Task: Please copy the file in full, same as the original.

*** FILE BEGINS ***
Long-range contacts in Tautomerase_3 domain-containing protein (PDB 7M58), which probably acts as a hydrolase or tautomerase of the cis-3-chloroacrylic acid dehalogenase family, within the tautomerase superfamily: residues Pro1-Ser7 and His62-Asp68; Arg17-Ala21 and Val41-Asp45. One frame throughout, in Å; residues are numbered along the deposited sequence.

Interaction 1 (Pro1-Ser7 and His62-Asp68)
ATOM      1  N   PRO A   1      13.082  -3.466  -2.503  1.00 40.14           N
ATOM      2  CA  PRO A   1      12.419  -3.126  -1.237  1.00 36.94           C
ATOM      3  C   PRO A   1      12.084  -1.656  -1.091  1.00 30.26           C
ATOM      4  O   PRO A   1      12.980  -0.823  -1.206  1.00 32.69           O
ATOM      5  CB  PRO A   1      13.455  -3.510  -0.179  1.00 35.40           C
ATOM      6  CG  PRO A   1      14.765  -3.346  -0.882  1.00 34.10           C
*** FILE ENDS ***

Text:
Long-range contacts in Tautomerase_3 domain-containing protein (PDB 7M58), which probably acts as a hydrolase or tautomerase of the cis-3-chloroacrylic acid dehalogenase family, within the tautomerase superfamily: residues Pro1-Ser7 and His62-Asp68; Arg17-Ala21 and Val41-Asp45. One frame throughout, in Å; residues are numbered along the deposited sequence.

Interaction 1 (Pro1-Ser7 and His62-Asp68)
ATOM      1  N   PRO A   1      13.082  -3.466  -2.503  1.00 40.14           N
ATOM      2  CA  PRO A   1      12.419  -3.126  -1.237  1.00 36.94           C
ATOM      3  C   PRO A   1      12.084  -1.656  -1.091  1.00 30.26           C
ATOM      4  O   PRO A   1      12.980  -0.823  -1.206  1.00 32.69           O
ATOM      5  CB  PRO A   1      13.455  -3.510  -0.179  1.00 35.40           C
ATOM      6  CG  PRO A   1      14.765  -3.346  -0.882  1.00 34.10           C